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London continues to drag on UK house prices

London continues to drag on UK house prices

England — and particularly the South East — continued to drag down the UK's average house price growth in June, according to Nationwide.

Findings in the lender's latest house price index showed the average annual house price growth remained subdued at 0.5 per cent, with a modest 0.1 per cent rise during the month of June.

This meant the UK’s annual house price growth remained below 1 per cent for the seventh consecutive month as prices continued to fall in outer London, the capital itself, and the South East region.

By comparison, growth consistently stayed above 2 per cent — peaking to 3.1 per cent in June 2017 — in the 16 months up to September last year.

On a quarterly basis, outer London was the weakest performing area in the three months to June, followed by the South East, as prices declined by 1.8 per cent and 1.6 per cent respectively.

The cost of property in the capital fell for the eighth quarter in a row, down 0.7 per cent year on year in June.

Moreover, prices in the capital are still only about 5 per cent lower than the all-time highs recorded at the start of 2017.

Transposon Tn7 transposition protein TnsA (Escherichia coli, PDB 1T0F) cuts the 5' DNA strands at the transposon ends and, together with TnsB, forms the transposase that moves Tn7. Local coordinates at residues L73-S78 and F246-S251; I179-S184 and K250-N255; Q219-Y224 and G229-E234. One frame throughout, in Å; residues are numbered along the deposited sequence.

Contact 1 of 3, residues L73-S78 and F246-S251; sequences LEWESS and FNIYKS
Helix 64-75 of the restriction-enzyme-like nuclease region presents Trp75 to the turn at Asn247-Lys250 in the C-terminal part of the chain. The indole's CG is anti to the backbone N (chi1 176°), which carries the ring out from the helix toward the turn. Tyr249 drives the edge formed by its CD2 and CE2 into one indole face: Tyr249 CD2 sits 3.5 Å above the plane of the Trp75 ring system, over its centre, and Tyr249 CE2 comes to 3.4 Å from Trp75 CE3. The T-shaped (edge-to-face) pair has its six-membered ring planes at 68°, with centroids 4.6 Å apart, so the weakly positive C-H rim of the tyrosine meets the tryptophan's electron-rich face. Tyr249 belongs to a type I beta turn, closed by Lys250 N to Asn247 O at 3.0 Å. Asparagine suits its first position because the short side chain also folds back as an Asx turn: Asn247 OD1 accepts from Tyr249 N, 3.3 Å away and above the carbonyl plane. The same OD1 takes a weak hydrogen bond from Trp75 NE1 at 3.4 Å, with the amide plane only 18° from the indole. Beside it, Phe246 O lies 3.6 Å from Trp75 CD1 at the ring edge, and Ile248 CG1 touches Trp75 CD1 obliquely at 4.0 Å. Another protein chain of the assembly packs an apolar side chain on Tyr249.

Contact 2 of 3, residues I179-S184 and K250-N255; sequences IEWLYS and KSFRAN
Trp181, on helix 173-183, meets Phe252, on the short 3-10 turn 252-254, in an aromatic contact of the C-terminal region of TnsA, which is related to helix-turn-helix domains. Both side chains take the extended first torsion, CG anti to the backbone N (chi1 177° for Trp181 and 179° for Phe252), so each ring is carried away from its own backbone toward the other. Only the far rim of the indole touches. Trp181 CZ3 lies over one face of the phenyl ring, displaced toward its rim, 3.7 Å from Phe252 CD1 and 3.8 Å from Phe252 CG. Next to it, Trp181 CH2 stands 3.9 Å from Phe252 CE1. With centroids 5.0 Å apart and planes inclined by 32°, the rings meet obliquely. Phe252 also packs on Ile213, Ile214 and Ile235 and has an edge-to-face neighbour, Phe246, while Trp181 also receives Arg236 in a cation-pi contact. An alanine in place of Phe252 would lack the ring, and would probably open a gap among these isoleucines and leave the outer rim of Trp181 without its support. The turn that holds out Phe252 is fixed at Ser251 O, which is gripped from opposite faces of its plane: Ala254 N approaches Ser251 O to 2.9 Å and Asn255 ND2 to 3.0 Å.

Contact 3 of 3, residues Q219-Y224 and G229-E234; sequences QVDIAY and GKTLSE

Elsewhere in England, annual price growth remained relatively modest, with Yorkshire and Humberside, the best performing English region, seeing house price growth of 3 per cent year-on-year.

Northern England continued to out-perform the south, but Robert Gardner, Nationwide’s chief economist, said these trends were not unexpected after several years of sustained outperformance in London and the south which had left affordability stretched.

Prices in Scotland were also subdued with a 0.4 per cent year-on-year rise.

The picture was better for sellers in Northern Ireland and Wales, with annual house price growth rising 5.2 per cent and 4.2 per cent respectively. 

The average UK house price now sits at £215,910, with London remaining the most expensive place to buy and the north the cheapest.

Lucy Pendleton, founder director of independent estate agents James Pendleton, said London’s “dramatic stabilisation” was a “remarkable bounce back from pretty dire quarterly growth figures earlier in the year”.

Ms Pendleton said it was clear the capital’s buyers had perked up as the March Brexit deadline came and went without incident.

Sam Mitchell, chief executive of online estate agent Housesimple, said: “It’s remarkable,  given the heightened political uncertainty in the UK surrounding Brexit, that we are still seeing growth in house prices at all.

“Albeit marginal, this growth demonstrates the resilience of the UK property market, and is a reflection of the underlying more favourable economic factors like low unemployment and low interest rates.”

But Jonathan Samuels, chief executive of property lender, Octane Capital, said political events had “taken the pressure out of the [property market] like a slow puncture”.

He added that if it weren’t for rock-bottom mortgage rates and the strength of the jobs market, the market would likely be showing negative growth.